Given all this, Lincoln (whose sections of the novel are told by a third-person narrator deep in his point of view) could come off as a creepy stalker. It’s to Rowell’s credit that he doesn’t. She shows us the sweet, thoughtful guy beneath the nerdy surface, and as he gains confidence and ventures into the world, we see he’s not as big a loser as he paints himself. He’s also genuinely torn about reading Beth’s e-mails (he never sends the women the form warning he should), something that makes a relationship between them seem impossible even as it makes him want one. The novel is funny and charming, but with some serious reflection on what it means to be truly grown up. High Fidelity’s a pretty good comparison, actually, and I consider that high praise.
Hannay’s book, a Harlequin Romance, is slighter–it can hardly help it, being a lot shorter–but also funny and charming. Molly and Patrick swap houses. She’s always dreamed of life in glamorous London; he wants a break from his banking job to write a novel, and Molly’s tropical Australian island seems the ideal place. A good chunk of the novel is told through the e-mails they exchange while they live in each other’s houses (like Beth and Lincoln’s, it’s an oddly intimate relationship with a stranger) and their diary entries, with brief third-person narration framing the story.
Molly is one of those heroines that seem to pop up a lot in Harlequins: bright and sunny, she’s in her mid-twenties but sometimes seems a lot younger. I found her kind of unrealistic, but then I thought of my cheerful twenty-something colleague with her office full of stuffed toys and her tweets about Fraggles and cupcakes and thought, not everyone is as cynical and world-weary as I was at 25 (in case she’s reading this, let me just say that my colleague also has a PhD, a lot of professional accomplishments, and is an excellent teacher, even if she is the kind of person who dumps pregnant cats on people). Despite her “manic pixie dream girl” edge, Molly seems a more fully realized character than uptight banker Patrick, perhaps because she puts more of herself into her e-mails and diary.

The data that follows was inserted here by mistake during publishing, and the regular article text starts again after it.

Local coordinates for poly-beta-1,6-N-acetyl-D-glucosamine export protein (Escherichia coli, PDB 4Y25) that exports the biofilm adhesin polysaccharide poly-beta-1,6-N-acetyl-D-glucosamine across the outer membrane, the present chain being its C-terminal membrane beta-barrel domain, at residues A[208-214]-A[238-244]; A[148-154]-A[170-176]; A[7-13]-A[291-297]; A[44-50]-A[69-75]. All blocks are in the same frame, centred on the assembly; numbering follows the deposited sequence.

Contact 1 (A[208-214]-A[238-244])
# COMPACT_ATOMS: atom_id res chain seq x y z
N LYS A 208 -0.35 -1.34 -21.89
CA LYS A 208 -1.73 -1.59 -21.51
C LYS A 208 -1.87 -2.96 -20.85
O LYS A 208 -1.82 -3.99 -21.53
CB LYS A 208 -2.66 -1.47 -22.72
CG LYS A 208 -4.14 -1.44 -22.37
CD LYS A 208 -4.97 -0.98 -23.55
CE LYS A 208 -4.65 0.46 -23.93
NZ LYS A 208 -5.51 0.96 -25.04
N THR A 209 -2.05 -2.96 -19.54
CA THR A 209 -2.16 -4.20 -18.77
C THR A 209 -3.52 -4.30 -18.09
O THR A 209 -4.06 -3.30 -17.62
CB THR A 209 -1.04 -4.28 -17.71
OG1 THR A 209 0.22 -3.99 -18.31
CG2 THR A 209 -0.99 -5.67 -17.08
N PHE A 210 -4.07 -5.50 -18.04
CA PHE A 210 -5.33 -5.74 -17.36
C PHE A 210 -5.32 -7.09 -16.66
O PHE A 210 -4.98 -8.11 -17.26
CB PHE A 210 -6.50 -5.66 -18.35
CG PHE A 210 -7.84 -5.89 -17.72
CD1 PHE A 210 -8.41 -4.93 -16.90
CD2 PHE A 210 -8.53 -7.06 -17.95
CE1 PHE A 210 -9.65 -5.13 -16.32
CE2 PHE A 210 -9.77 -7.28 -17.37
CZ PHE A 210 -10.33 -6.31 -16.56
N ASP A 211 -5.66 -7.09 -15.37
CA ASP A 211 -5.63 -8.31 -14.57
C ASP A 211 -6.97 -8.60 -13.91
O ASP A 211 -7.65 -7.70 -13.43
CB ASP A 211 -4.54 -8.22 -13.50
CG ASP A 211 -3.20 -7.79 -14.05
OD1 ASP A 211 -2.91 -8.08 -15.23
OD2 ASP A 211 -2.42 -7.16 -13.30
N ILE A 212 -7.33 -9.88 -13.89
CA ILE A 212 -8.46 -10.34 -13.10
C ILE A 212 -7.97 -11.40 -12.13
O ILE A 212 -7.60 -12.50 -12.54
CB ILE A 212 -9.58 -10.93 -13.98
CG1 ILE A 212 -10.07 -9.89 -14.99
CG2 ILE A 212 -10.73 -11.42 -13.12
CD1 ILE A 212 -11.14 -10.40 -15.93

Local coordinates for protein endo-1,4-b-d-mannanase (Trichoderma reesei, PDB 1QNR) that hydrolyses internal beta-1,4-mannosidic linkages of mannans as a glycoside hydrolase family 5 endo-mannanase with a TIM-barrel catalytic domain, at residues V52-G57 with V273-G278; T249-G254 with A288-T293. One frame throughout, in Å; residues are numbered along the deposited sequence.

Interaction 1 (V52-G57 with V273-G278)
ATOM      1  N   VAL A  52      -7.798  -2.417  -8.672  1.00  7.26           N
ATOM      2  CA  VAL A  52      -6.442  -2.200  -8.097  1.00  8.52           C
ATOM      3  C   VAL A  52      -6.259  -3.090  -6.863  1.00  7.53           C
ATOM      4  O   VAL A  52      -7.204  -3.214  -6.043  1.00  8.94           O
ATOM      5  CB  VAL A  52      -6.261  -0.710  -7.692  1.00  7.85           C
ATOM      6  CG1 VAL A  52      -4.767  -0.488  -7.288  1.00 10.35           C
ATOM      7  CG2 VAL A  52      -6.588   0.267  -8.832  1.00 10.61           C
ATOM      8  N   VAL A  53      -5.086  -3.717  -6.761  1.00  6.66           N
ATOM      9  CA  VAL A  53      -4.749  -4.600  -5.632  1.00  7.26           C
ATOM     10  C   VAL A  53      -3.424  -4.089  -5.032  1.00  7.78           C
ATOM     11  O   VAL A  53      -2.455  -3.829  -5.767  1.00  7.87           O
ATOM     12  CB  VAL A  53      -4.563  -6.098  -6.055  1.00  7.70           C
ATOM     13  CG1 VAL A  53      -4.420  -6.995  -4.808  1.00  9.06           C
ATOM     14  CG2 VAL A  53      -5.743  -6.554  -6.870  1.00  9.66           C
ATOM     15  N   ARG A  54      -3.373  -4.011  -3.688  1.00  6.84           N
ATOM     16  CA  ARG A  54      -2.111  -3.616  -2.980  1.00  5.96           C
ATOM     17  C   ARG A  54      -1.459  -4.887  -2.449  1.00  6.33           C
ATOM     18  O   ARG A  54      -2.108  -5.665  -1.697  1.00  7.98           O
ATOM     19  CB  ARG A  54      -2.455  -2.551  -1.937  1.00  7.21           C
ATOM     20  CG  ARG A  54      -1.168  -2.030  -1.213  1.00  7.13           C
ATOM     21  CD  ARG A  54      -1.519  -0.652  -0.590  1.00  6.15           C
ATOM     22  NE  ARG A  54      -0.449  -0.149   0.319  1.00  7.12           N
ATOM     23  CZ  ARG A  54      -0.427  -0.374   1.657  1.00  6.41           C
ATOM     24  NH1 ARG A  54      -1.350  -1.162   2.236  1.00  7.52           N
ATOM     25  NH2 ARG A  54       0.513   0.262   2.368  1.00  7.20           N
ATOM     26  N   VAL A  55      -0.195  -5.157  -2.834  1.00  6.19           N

With less third-person narration than Rowell, Hannay did sometimes lapse into awkward exposition. Both Molly and Patrick narrate a lot of things in their journals that most people would probably just react to. (But journal entries are awkward in real life, too: who’s the audience? How much explanation does s/he need?) And Patrick, in particular, sometimes sounds not quite human: “Now Molly has sent me the strongest possible negative messages–not with words but through her actions,” he writes in his journal. Seriously? No wonder he had a hard time starting his novel.
Despite these glitches, though, I found Molly and Patrick such nice people that I was happy to see them get together at last. And like Beth and Lincoln in Rowell’s novel (though to a lesser extent, given the compressed word count) they were changed by their adventures and by their epistolary encounter with each other.
Most of all, I enjoyed the experiments in story-telling the epistolary form involves: how do you get something across without a narrator to do it? What works and what doesn’t? How do different people view the same event?
Have you got a novel in letters–or other documents–to recommend?